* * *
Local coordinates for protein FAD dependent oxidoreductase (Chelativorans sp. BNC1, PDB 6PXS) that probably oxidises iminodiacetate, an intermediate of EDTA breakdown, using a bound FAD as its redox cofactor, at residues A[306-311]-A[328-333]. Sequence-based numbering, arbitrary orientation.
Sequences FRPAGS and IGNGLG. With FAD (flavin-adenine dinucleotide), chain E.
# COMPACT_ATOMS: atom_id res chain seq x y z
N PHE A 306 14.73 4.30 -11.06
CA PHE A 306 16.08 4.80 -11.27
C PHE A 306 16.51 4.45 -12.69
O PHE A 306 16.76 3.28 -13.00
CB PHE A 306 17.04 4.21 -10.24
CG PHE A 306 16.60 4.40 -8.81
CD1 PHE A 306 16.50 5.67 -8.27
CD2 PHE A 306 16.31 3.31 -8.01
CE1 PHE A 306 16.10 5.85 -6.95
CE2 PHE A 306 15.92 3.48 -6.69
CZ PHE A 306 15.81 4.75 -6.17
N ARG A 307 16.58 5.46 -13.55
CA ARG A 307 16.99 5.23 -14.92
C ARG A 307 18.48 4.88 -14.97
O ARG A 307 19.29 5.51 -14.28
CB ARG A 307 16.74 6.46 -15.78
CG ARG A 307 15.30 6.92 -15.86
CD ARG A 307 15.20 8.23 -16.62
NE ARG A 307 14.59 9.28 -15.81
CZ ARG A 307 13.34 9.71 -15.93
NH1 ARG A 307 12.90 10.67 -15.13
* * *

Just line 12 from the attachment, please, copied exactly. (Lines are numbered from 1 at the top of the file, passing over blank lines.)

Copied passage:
CE1 PHE A 306 16.10 5.85 -6.95